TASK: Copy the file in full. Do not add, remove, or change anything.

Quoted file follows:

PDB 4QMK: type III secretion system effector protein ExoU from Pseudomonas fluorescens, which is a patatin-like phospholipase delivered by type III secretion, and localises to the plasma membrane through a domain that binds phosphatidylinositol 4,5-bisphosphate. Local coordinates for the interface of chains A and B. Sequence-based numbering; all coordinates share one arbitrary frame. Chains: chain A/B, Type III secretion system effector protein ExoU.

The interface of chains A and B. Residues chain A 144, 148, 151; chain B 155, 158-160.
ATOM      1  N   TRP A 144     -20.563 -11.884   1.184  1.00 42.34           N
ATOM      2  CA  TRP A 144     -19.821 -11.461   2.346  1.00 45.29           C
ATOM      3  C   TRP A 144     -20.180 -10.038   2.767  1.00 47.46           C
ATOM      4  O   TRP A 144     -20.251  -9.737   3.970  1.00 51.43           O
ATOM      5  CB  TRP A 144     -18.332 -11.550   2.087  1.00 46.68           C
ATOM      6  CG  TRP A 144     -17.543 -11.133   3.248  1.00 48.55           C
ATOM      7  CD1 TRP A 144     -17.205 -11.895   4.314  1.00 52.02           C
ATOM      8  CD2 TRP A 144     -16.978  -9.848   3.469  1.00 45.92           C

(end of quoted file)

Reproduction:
PDB 4QMK: type III secretion system effector protein ExoU from Pseudomonas fluorescens, which is a patatin-like phospholipase delivered by type III secretion, and localises to the plasma membrane through a domain that binds phosphatidylinositol 4,5-bisphosphate. Local coordinates for the interface of chains A and B. Sequence-based numbering; all coordinates share one arbitrary frame. Chains: chain A/B, Type III secretion system effector protein ExoU.

The interface of chains A and B. Residues chain A 144, 148, 151; chain B 155, 158-160.
ATOM      1  N   TRP A 144     -20.563 -11.884   1.184  1.00 42.34           N
ATOM      2  CA  TRP A 144     -19.821 -11.461   2.346  1.00 45.29           C
ATOM      3  C   TRP A 144     -20.180 -10.038   2.767  1.00 47.46           C
ATOM      4  O   TRP A 144     -20.251  -9.737   3.970  1.00 51.43           O
ATOM      5  CB  TRP A 144     -18.332 -11.550   2.087  1.00 46.68           C
ATOM      6  CG  TRP A 144     -17.543 -11.133   3.248  1.00 48.55           C
ATOM      7  CD1 TRP A 144     -17.205 -11.895   4.314  1.00 52.02           C
ATOM      8  CD2 TRP A 144     -16.978  -9.848   3.469  1.00 45.92           C